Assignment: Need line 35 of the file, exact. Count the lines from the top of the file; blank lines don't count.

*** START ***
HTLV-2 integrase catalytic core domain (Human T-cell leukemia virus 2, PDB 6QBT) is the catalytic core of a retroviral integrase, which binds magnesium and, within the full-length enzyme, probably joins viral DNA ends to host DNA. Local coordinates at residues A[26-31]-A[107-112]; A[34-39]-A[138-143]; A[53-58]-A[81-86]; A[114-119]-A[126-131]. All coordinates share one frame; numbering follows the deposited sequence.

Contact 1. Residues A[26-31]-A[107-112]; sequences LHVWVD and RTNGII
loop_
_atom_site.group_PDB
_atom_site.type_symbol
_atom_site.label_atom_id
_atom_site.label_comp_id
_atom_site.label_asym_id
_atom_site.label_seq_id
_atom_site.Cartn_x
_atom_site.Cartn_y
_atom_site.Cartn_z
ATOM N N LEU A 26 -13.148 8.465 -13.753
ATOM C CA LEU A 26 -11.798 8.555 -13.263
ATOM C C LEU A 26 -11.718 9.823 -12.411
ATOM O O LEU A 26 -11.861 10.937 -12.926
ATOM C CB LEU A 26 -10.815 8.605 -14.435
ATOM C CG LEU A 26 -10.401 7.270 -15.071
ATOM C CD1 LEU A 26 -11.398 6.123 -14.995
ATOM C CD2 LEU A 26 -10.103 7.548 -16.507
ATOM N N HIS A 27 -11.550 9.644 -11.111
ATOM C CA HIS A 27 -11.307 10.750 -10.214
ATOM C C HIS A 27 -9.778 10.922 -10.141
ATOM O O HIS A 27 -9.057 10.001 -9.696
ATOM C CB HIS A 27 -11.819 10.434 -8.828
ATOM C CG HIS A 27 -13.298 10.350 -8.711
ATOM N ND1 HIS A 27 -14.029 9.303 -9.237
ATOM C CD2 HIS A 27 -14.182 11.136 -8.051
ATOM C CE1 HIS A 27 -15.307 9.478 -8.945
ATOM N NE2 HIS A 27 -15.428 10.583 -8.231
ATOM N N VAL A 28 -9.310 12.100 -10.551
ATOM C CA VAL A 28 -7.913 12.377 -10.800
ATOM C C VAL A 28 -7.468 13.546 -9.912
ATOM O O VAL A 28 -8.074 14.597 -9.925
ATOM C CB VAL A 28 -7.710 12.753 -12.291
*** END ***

ATOM C CB VAL A 28 -7.710 12.753 -12.291